Let’s start out with the obvious: it’s been a rough few years for United Airlines. Amidst a choppy merger, a CEO ouster scandal (then the new replacement CEO having health issues), and an awful economic climate for the industry during most of the decade, the Chicago-based airline’s public perception took a big hit. It has become pretty clear that major change is needed to win over the hearts and minds of the American flying public.
Over the past year, United has unveiled a number of updates, including the return of free snacks in economy, beer and wine in long-haul international economy, the continued rollout of WiFi, increased direct-to-device streaming entertainment, refreshed menus in premium cabins, and improved United Clubs. Some updates have gone into effect already, while others will be rolled out gradually during this year.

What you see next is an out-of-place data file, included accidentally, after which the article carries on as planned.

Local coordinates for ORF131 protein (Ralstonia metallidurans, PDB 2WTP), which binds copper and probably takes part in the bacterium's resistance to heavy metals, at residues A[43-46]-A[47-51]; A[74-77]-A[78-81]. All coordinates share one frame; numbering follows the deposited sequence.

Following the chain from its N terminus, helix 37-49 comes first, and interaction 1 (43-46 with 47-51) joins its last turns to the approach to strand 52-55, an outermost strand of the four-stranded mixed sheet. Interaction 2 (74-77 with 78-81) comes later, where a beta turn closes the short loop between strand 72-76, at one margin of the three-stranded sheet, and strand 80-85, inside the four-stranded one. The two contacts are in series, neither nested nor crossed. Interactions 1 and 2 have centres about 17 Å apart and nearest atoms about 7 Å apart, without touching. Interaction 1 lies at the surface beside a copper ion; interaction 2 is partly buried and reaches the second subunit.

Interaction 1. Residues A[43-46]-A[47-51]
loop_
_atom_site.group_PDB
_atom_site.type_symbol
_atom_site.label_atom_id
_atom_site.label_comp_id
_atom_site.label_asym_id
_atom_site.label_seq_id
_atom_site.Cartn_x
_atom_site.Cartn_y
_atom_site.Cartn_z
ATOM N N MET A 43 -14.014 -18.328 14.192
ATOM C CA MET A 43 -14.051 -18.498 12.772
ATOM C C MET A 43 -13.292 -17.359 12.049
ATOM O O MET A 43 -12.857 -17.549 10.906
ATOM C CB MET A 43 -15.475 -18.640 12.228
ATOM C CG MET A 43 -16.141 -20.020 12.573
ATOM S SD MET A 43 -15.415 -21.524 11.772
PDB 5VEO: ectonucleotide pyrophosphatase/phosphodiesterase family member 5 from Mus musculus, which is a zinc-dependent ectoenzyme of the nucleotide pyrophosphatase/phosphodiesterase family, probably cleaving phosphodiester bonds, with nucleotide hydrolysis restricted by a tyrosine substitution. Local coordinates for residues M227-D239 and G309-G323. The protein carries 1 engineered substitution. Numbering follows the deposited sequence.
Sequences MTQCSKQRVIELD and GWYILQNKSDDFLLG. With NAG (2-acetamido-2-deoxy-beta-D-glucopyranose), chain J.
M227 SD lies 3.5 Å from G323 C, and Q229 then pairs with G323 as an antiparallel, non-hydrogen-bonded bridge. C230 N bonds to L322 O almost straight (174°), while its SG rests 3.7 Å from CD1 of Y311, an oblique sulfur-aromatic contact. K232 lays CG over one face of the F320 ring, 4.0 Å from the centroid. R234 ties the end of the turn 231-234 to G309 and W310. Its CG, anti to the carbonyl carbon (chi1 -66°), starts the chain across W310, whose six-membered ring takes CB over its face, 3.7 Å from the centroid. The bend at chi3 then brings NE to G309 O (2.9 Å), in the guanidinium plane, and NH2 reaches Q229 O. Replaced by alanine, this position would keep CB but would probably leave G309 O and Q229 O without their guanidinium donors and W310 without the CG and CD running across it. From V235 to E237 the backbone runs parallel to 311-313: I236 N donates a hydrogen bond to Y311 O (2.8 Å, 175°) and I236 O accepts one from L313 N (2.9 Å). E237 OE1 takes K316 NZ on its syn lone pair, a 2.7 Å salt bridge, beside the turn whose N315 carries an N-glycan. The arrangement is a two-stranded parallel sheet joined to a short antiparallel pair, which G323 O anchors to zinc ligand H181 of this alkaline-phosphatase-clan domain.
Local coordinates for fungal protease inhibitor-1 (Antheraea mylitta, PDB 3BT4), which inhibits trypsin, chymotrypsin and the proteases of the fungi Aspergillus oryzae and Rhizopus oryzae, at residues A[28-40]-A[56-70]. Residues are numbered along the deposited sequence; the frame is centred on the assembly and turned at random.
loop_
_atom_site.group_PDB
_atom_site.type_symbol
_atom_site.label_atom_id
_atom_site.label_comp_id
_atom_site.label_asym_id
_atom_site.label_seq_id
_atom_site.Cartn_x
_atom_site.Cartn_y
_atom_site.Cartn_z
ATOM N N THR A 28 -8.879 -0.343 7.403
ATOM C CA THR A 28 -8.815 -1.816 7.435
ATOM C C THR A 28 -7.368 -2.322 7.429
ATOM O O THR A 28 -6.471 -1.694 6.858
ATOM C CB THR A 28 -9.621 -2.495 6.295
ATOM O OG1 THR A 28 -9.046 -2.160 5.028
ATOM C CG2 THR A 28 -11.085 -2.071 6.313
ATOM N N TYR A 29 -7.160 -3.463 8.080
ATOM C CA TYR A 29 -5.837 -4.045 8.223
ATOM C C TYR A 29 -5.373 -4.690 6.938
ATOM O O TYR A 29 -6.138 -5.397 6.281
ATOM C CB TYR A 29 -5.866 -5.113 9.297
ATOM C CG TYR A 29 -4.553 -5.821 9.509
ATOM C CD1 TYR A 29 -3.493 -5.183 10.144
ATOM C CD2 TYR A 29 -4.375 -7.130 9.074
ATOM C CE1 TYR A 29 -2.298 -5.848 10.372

One major structural change in 2015 was United’s withdrawal from JFK Airport, which had previously served as the New York terminus of the flagship domestic Premier Service (p.s.) routes from San Francisco and Los Angeles. As of October 2014, those flights now land at United’s massive and ever-expanding hub at Newark Liberty International (EWR). On the other coast, United has also been investing in its Terminal 3 hub at SFO.
Other airlines have been upping their transcontinental game, with American flying three-class A321Ts, JetBlue expanding its ever-popular Mint service, and Delta offering its Delta One long-haul product between JFK and LAX/SFO.
Over the course of a few trips between San Francisco and New York on the p.s. route, I had a great chance to test drive some of the latest changes at United. Read on as I share some of my insights from putting the new United through its paces.